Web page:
During the closing ceremonies, the children wound a long piece of yarn around themselves and passed it across a circle to a fellow camper to symbolize how they are all interlocked. When they spoke about their experience, it was touching as always. “Diabetes is the best thing that happened to me, even though I hate it.” “Some people care. I’m not alone.” “Seeing the FHADIMAC leaders with diabetes showed me I can live to be old.” (Many of the leaders were considered ‘old’ in their early twenties). “My counselor has diabetes and he has muscles. I didn’t know someone with diabetes could have good muscles.” “When I got diabetes at age 11, my parents were always watching me. It was not like it had been before, when I could be on my own. I know now that if I take care of myself, they will give me more freedom.”
All of the kids were given a T-shirt from FHADIMAC with the words, “I am taking care of myself”, and got together with a sign that said, “We can take care of each other.” As in the previous two camps, the common theme was this was the best four days of their lives.
After we finally crammed all of the kids like sardines into their buses to go home (the group from Saint Marc was all jammed into the back of an open truck), Neal and I got together with the other staff and volunteers to reflect. There were hundreds of things we could have done better. We need more training for our young adult leaders from Haiti if we are going to truly help develop them. We need to get the kids regular insulin so they can more aptly correct their blood glucose levels at home, and then really teach them how to dose their own insulin. We need to continue to try to advance their care in multiple ways – more strips to measure blood glucose, more A1C testing, and other critical labs, etc. But for right now, we are just going to relish in the fact that we pulled off these 4 days without any medical emergencies.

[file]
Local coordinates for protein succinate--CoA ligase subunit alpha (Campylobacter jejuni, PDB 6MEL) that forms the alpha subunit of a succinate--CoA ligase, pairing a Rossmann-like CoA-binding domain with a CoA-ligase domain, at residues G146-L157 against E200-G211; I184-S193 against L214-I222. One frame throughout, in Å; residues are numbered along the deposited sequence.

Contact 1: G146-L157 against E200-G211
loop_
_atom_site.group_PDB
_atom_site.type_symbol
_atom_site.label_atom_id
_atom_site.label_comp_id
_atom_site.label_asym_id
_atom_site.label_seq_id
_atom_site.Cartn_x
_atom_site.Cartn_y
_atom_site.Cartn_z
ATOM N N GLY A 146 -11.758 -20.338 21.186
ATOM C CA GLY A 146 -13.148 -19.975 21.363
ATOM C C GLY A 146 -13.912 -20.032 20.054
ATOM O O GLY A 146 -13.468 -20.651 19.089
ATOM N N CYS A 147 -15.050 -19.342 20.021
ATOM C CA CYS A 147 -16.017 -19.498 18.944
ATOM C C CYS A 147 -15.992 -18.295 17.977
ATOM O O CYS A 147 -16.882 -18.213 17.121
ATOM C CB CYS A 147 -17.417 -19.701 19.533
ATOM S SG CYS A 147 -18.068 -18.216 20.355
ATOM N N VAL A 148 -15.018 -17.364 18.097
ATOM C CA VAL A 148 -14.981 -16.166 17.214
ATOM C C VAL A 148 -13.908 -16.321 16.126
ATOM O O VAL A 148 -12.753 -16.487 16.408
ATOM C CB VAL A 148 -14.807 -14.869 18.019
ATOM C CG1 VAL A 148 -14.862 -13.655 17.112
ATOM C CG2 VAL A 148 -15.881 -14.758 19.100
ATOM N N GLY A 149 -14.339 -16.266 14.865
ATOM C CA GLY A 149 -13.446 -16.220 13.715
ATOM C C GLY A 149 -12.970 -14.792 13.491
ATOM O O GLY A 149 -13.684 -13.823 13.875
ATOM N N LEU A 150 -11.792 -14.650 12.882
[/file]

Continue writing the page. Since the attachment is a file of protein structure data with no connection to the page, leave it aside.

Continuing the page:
The campers, AYUDA volunteers, and FHADIMAC staff all benefitted in their own way from this experience. Personally, Neal and I are thankful we didn’t have to eat goat or get bitten by one of the killer geese, and are deeply appreciative of just being here, even if everything we did started an hour late and took two hours longer.
Editor’s Note: Interested in learning more about Dr. Kaufman’s global advocacy initiatives? Check out her first trip to Haiti: A Recent Visit to Haiti, first year helping with Haiti’s first ever diabetes camp in this three part series: Return to Haiti: Part 1, Return to Haiti: Part 2, and Return to Haiti: Part 3, second year helping out with Haiti’s diabetes camp in this two part series: Haiti 2013: Diabetes Management and the Magic of Laughing Children and Haiti 2013: Diabetes Management and the Magic of Laughing Children Part 2, and her trip bringing insulin pumps to kids in Kazakhstan: Pumping in Kazakhstan - Might Not Be What You Think.